Archive

Archive for the ‘tablet’ Category

‘This is a warning’: Dix pledges crackdown on parties amid surging coronavirus numbers – Global News

August 13th, 2020

B.C.’s health minister warned of a crackdown this weekend on people flouting coronavirus restrictions at large social gatherings.

Adrian Dix made the comments Thursday, as the province unveiled unsettling new modelling showing the province heading towards a surge of new cases, sparked in part by younger adults attending private parties.

“What I am saying to people this weekend, particularly with respect to the unequivocal provincial health order on gatherings and the limit of 50 people, is that they can expect to be visited (by public health officers) in what are essentially private parties in public halls,” said Dix.

Read more: Why one expert says B.C. fumbled its coronavirus message to young people

“The rules will be enforced, and that can have consequences in the future.”

Story continues below advertisement

Under B.C.’s Public Health Act, people caught breaking one of provincial health officer Dr. Bonnie Henry’s health orders could face a fine of up to $25,000 and a jail term of up to six months.

[ Sign up for our Health IQ newsletter for the latest coronavirus updates ]

“What this is is warning in advance, this weekend, on what’s going to happen, and our expectation that the rules will be followed in those places,” said Dix.

However, while Dix said environmental health officers would be on patrol at banquet halls and similar businesses, he acknowledged there were limits to provincial enforcement when it comes to parties at private residences.

2:06Large social gatherings causing concern for health officials in BC

Large social gatherings causing concern for health officials in BC

“We have, of course, in our law and in our society a respect for people’s rights within their property. But I have to say this: if you’re thinking of organizing a party, especially one involving alcohol, where there’s no specific limit on distancing that you’re putting in place, you should not do so,” he said.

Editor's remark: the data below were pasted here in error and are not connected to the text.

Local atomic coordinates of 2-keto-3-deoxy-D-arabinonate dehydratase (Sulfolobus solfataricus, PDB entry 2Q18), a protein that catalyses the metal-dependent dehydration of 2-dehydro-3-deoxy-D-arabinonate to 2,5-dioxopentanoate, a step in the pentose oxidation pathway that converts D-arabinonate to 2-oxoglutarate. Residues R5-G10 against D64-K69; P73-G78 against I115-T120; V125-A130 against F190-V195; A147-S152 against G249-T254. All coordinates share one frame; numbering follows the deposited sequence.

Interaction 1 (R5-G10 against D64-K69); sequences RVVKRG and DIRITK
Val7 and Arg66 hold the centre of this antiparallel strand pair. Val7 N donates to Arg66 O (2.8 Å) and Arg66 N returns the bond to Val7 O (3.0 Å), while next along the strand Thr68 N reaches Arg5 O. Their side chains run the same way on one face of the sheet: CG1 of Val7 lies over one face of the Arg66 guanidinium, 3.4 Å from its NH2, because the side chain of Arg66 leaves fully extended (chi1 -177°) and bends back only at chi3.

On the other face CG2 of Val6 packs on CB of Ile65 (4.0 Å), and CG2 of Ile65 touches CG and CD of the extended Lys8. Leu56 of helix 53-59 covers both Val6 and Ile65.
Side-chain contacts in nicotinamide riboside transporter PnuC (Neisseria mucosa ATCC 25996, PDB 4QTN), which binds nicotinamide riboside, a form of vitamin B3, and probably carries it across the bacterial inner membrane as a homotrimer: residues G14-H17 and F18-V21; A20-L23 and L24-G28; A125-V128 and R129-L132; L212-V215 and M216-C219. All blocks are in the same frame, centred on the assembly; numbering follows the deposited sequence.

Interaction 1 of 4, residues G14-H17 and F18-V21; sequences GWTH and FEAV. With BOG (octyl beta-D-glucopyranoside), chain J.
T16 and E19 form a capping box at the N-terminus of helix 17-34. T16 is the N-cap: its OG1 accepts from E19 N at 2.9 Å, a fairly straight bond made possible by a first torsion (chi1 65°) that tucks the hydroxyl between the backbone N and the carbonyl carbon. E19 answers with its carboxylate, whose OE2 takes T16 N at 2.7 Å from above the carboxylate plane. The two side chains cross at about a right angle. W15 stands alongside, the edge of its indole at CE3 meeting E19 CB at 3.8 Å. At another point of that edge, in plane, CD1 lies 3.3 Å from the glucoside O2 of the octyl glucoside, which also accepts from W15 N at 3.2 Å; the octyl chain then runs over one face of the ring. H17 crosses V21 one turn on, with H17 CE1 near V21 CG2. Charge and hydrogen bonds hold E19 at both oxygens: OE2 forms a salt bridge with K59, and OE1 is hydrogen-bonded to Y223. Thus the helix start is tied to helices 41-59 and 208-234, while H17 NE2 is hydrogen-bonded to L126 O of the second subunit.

Story continues below advertisement

Dix suggested anyone invited to such a party should not attend, quipping that they may want to “consider the friendship” of the person who invited them.

But while there have been several recent exposure events at Vancouver nightclubs, Dix and provincial health officer Dr. Bonnie Henry both said there were no plans in the works to shut such businesses down.

Dix said most bars and restaurants in the province have been following the rules and doing a good job.

Read more: Coronavirus exposure reported on 2 nights at Vancouver nightclub

Henry argued that health officials’ approach of working with industry, tightening regulations where needed and closing problem establishments is working.

“We have found places where their (COVID safety) plans are inadequate and those places are shut down until such time as appropriate plans are in place,” said Henry.

“We’re not at a point where we’re seeing that we feel that we need to shut the entire industry down.”

© 2020 Global News, a division of Corus Entertainment Inc.

Android, Apache, bioinformatics, bitcoin mining, computers, Employment, ethereum mining, Linux, Marketing, Microsoft, skype, smartphone, software, tablet, TV, Video, visualizations

Coronavirus update: BC modelling suggests what’s to come, and that young people are increasingly impacted – CTV News Vancouver

August 13th, 2020

VANCOUVER — Once a national role model in the fight against COVID-19, British Columbia now faces the very real possibility of an alarming and sustained surge in cases.

New modelling released by public health officials on Thursday suggests the province’s daily case increases could soon surpass the numbers seen at the height of the crisis back in March and April.

The current trajectory indicates that could happen by September, though provincial health officer Dr. Bonnie Henry stressed there’s still time to turn the tide if people improve their behaviour.

“That is concerning but it’s not a predictive model – it doesn’t tell us what’s going to happen, it tells us what can happen,” she said of the modelling projections. “Right now, we have it within our capability to make the changes that we need to bend that curve back down.”

Modelling

The modelling also warns that B.C.’s COVID-19 reproductive number, which tracks how many additional infections are generated per new case, is also “above the threshold for epidemic control.”

The threshold for sustained growth in cases is one – a single additional infection for every case that’s identified – but Henry noted B.C. has been “bouncing around a little bit above one” since June.

Modelling